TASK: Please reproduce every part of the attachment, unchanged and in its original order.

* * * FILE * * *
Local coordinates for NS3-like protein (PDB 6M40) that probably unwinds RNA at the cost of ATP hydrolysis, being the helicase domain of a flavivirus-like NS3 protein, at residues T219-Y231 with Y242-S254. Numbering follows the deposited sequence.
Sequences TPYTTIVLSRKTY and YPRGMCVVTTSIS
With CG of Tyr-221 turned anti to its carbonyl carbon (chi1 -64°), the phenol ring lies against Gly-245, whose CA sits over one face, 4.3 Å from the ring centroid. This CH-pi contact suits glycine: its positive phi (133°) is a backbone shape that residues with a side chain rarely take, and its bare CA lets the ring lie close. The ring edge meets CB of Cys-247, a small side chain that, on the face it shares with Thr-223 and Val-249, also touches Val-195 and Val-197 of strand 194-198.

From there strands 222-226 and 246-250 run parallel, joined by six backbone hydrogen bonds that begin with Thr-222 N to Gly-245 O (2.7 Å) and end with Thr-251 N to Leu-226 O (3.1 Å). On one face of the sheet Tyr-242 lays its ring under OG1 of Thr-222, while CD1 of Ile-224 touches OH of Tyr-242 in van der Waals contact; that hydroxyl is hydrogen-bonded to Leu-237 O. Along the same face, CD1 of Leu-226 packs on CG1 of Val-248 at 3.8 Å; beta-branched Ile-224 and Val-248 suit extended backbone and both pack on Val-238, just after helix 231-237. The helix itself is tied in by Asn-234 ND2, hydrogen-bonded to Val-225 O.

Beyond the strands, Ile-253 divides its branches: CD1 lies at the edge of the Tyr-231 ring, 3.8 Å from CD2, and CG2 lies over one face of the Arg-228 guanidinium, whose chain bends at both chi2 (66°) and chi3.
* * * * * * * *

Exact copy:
Local coordinates for NS3-like protein (PDB 6M40) that probably unwinds RNA at the cost of ATP hydrolysis, being the helicase domain of a flavivirus-like NS3 protein, at residues T219-Y231 with Y242-S254. Numbering follows the deposited sequence.
Sequences TPYTTIVLSRKTY and YPRGMCVVTTSIS
With CG of Tyr-221 turned anti to its carbonyl carbon (chi1 -64°), the phenol ring lies against Gly-245, whose CA sits over one face, 4.3 Å from the ring centroid. This CH-pi contact suits glycine: its positive phi (133°) is a backbone shape that residues with a side chain rarely take, and its bare CA lets the ring lie close. The ring edge meets CB of Cys-247, a small side chain that, on the face it shares with Thr-223 and Val-249, also touches Val-195 and Val-197 of strand 194-198.

From there strands 222-226 and 246-250 run parallel, joined by six backbone hydrogen bonds that begin with Thr-222 N to Gly-245 O (2.7 Å) and end with Thr-251 N to Leu-226 O (3.1 Å). On one face of the sheet Tyr-242 lays its ring under OG1 of Thr-222, while CD1 of Ile-224 touches OH of Tyr-242 in van der Waals contact; that hydroxyl is hydrogen-bonded to Leu-237 O. Along the same face, CD1 of Leu-226 packs on CG1 of Val-248 at 3.8 Å; beta-branched Ile-224 and Val-248 suit extended backbone and both pack on Val-238, just after helix 231-237. The helix itself is tied in by Asn-234 ND2, hydrogen-bonded to Val-225 O.

Beyond the strands, Ile-253 divides its branches: CD1 lies at the edge of the Tyr-231 ring, 3.8 Å from CD2, and CG2 lies over one face of the Arg-228 guanidinium, whose chain bends at both chi2 (66°) and chi3.